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The Politics of Identifying Jesus and John the Baptist—Matthew 11:2-11 (Richard Davis)

2 When John heard in prison what the Messiah was doing, he sent word by his disciples 3 and said to him, “Are you the one who is to come, or are we to wait for another?” 4 Jesus answered them, “Go and tell John what you hear and see: 5 the blind receive their sight, the lame walk, the lepers are cleansed, the deaf hear, the dead are raised, and the poor have good news brought to them. 6 And blessed is anyone who takes no offense at me.”

7 As they went away, Jesus began to speak to the crowds about John: “What did you go out into the wilderness to look at? A reed shaken by the wind? 8 What then did you go out to see? Someone dressed in soft robes? Look, those who wear soft robes are in royal palaces. 9 What then did you go out to see? A prophet? Yes, I tell you, and more than a prophet. 10 This is the one about whom it is written, ‘See, I am sending my messenger ahead of you, who will prepare your way before you.’ 11 Truly I tell you, among those born of women no one has arisen greater than John the Baptist; yet the least in the kingdom of heaven is greater than he.

Not included in the Revised Common Lectionary, but an important continuation of our reading are the verses that immediately follow. Matthew 11:12-15 read:

12 From the days of John the Baptist until now the kingdom of heaven has suffered violence, and the violent take it by force. 13 For all the prophets and the law prophesied until John came; 14 and if you are willing to accept it, he is Elijah who is to come. 15Let anyone with ears listen!

In general, our reading from Matthew is about the identity of Jesus and John the Baptist. What or who are these men, and what or who are they not? These are important questions for Advent, the time when we expectedly await the arrival of the Messiah, our Lord and Savior Jesus Christ.

Just who are these men? How do we know who they are? The identities of John and Jesus are intertwined through the narrative, and we know each of them partially through the other.

Our narrative begins with John’s messengers bringing his question about Jesus’s identity from prison. We will come to that question below, along with the questions of why John is in prison and whose prison it is.

In our age of mass incarceration, we are constantly told that people in prison deserve to be there and that we need more prisons for all the criminals who threaten us. However, Christians know that John and Jesus, and many other Christian leaders have been jailed for reasons of faith.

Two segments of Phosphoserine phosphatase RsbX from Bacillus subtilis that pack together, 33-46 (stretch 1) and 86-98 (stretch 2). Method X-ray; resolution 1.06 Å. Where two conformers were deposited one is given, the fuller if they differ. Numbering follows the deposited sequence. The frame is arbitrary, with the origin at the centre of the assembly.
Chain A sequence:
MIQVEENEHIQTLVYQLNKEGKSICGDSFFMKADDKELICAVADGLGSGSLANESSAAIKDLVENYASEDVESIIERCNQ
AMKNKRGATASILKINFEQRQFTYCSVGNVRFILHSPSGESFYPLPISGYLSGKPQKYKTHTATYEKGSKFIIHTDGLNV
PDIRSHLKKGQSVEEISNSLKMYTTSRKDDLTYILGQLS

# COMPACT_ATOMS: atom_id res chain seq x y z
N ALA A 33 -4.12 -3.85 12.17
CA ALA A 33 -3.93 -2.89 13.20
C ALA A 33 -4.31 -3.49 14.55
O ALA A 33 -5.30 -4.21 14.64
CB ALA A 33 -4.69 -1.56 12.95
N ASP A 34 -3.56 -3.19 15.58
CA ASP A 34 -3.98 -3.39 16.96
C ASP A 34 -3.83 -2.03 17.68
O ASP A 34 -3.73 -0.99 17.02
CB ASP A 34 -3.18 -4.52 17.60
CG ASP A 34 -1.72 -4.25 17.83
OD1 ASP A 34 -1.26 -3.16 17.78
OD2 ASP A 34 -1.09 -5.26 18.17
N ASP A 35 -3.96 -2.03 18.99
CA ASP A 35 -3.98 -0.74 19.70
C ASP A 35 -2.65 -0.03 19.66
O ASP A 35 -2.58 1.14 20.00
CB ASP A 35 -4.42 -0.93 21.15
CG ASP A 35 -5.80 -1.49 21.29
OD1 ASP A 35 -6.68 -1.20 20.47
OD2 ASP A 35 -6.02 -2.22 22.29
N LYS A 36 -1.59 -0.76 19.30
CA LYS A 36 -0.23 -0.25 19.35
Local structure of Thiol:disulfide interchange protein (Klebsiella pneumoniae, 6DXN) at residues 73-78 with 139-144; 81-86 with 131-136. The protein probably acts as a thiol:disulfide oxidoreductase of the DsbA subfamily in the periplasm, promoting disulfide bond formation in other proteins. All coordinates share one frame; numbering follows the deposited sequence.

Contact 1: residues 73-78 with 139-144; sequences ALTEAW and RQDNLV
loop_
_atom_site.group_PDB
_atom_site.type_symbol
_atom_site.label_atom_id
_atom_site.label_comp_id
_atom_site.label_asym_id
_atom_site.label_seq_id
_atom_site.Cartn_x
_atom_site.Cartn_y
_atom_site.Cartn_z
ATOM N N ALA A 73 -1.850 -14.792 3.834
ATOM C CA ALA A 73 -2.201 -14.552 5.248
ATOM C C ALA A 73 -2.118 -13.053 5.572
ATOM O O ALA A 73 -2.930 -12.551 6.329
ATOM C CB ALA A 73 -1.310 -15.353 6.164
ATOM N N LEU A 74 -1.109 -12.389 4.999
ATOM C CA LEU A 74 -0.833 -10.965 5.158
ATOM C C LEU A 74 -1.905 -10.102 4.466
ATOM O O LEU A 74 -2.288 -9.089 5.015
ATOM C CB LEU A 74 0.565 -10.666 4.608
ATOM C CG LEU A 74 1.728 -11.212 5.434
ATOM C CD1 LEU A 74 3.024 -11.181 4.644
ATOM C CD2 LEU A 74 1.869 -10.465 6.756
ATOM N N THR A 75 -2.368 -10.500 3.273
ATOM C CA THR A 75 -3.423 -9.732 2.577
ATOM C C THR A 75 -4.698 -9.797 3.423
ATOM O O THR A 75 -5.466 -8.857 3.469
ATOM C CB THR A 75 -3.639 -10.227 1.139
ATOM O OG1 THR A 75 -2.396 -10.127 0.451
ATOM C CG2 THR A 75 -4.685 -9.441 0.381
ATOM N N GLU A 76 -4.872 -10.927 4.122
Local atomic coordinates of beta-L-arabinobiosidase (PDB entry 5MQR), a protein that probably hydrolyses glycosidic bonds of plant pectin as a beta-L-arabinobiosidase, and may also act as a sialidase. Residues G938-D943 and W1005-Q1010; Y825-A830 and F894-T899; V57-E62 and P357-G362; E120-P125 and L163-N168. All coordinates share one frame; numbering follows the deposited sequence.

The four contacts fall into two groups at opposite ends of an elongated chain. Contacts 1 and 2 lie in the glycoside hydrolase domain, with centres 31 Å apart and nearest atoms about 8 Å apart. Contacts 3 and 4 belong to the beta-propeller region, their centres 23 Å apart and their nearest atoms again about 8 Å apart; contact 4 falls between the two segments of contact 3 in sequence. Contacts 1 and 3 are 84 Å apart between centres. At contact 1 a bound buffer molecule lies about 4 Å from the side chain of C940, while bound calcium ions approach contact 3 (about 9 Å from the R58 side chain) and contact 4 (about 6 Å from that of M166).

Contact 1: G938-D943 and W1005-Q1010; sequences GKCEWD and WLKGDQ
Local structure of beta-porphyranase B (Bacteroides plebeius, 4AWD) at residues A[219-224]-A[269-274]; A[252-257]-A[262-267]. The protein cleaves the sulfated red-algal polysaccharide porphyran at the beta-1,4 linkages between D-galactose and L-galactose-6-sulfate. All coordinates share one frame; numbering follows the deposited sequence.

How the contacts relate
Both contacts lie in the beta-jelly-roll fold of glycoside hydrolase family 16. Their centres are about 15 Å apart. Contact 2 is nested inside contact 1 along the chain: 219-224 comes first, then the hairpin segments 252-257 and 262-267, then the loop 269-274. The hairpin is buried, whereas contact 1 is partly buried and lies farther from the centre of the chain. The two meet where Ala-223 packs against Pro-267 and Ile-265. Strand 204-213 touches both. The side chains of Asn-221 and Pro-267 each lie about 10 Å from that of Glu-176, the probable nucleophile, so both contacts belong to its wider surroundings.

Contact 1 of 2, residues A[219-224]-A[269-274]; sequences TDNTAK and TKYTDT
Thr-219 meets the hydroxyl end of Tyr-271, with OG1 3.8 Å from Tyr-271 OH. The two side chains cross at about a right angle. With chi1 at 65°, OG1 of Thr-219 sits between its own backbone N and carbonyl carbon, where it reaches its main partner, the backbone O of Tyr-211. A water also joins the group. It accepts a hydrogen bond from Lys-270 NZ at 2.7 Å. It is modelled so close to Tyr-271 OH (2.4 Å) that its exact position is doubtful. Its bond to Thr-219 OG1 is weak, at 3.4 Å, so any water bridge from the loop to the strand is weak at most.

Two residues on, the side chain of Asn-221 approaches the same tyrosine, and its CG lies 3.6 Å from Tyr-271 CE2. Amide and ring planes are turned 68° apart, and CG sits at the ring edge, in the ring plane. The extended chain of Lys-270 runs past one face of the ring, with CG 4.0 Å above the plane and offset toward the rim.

We can also recall that Dietrich Bonhoeffer, Martin Luther King, Jr., and countless Quakers and Plowshares activists were jailed for witnessing to the political aspects of the gospel. In our passage, Jesus reassures us that the John is a good man. And if a good man is in prison, then we might ask whether the prison is bad.

Whether we are in prison, or free, when we read Matthew’s gospel, John’s question might be our question too: “Who is Jesus?” In John’s way of asking this question, he asks whether Jesus is the one who was prophesied to come.

John asks directly: Are you the one? Perhaps he was expecting a simple “yes” or “no” answer. Jesus answers in a way based on prophecy, claiming his identity by his deeds. In his actions, he fulfills the expectation of the Jubilee and other prophecies. By focusing on his deeds, Jesus says, if you can understand my deeds you will know the answer to who I am.

Jesus also treats John’s question gracefully. It is the wrong question, but the right answer is given. The question is mistaken, because John is expecting the Kingdom to come, yet Jesus answers that the Kingdom is already here.

Even if we accept Jesus’s answer, we might have further questions about the poor in verse 5. All others mentioned there are healed or restored—the blind are no longer blind, the lame are no longer lame, the lepers are no longer lepers, the deaf are no longer deaf, and dead are no longer dead.

In this list being poor is the only non-physical affliction. All the others, such as being deaf or lame are physical. Being poor is not. What happens to them? They remain poor, but have the good news preached to them. Why aren’t they made wealthy or at least middle class? If the blind can now see, why aren’t the poor lifted out of poverty?

Firstly, we can note that Jesus’ healing ministry tells us that he is very concerned with our physical well-being. Secondly, consistent with our theme of identity, it is Jesus’ preaching to the poor, along with his healing ministry, that identifies him as the Messiah. When Jesus preaches the good news to the poor, he fulfills the prophecy of Isaiah 61:1 (NRSV):

The spirit of the Lord GOD is upon me,
because the LORD has anointed me;
he has sent me to bring good news to the oppressed,
to bind up the brokenhearted,
to proclaim liberty to the captives,
and release to the prisoners;

Some people in poverty might think this is a poor bargain—it would be better to be a dead rich person who is brought back to life, than a living poor person who stays poor and merely has the word preached at them. Is this bad news for the poor? Is Marx right, that Christianity serves to make the poor happy with their exploitation?

This question opens up an important point about the identity of the poor in relation to Jesus. We may recall Jesus’ words in the Sermon on the Mount: “Blessed are the poor in spirit, for theirs is the kingdom of heaven” (Matthew 5:3). Furthermore, both Jesus and John became poor, showing that God reaches down to the poor and identifies with the poor.